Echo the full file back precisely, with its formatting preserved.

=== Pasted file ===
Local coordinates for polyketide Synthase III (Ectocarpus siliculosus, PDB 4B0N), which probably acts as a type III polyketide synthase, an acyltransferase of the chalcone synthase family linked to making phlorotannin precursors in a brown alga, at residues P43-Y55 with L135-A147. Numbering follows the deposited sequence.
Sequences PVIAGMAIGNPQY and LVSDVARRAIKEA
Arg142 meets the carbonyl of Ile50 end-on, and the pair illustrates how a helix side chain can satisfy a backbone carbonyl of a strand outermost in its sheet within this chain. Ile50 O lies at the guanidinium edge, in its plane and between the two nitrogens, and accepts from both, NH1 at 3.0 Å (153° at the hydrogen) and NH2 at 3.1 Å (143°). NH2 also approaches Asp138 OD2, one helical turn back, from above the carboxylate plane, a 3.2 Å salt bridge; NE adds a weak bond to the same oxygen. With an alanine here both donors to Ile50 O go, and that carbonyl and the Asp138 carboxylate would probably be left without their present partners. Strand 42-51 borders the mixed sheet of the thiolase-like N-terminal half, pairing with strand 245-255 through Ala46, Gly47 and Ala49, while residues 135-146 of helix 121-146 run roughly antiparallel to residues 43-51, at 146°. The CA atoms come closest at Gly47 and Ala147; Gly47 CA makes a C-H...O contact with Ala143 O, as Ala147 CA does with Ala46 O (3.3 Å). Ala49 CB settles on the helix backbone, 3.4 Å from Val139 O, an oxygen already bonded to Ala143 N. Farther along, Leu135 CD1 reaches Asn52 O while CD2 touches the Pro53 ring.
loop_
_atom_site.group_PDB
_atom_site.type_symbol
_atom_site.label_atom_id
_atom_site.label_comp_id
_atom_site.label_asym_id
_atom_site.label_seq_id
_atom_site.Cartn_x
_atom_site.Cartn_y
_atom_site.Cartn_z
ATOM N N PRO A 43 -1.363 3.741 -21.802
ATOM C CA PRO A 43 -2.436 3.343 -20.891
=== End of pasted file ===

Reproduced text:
Local coordinates for polyketide Synthase III (Ectocarpus siliculosus, PDB 4B0N), which probably acts as a type III polyketide synthase, an acyltransferase of the chalcone synthase family linked to making phlorotannin precursors in a brown alga, at residues P43-Y55 with L135-A147. Numbering follows the deposited sequence.
Sequences PVIAGMAIGNPQY and LVSDVARRAIKEA
Arg142 meets the carbonyl of Ile50 end-on, and the pair illustrates how a helix side chain can satisfy a backbone carbonyl of a strand outermost in its sheet within this chain. Ile50 O lies at the guanidinium edge, in its plane and between the two nitrogens, and accepts from both, NH1 at 3.0 Å (153° at the hydrogen) and NH2 at 3.1 Å (143°). NH2 also approaches Asp138 OD2, one helical turn back, from above the carboxylate plane, a 3.2 Å salt bridge; NE adds a weak bond to the same oxygen. With an alanine here both donors to Ile50 O go, and that carbonyl and the Asp138 carboxylate would probably be left without their present partners. Strand 42-51 borders the mixed sheet of the thiolase-like N-terminal half, pairing with strand 245-255 through Ala46, Gly47 and Ala49, while residues 135-146 of helix 121-146 run roughly antiparallel to residues 43-51, at 146°. The CA atoms come closest at Gly47 and Ala147; Gly47 CA makes a C-H...O contact with Ala143 O, as Ala147 CA does with Ala46 O (3.3 Å). Ala49 CB settles on the helix backbone, 3.4 Å from Val139 O, an oxygen already bonded to Ala143 N. Farther along, Leu135 CD1 reaches Asn52 O while CD2 touches the Pro53 ring.
loop_
_atom_site.group_PDB
_atom_site.type_symbol
_atom_site.label_atom_id
_atom_site.label_comp_id
_atom_site.label_asym_id
_atom_site.label_seq_id
_atom_site.Cartn_x
_atom_site.Cartn_y
_atom_site.Cartn_z
ATOM N N PRO A 43 -1.363 3.741 -21.802
ATOM C CA PRO A 43 -2.436 3.343 -20.891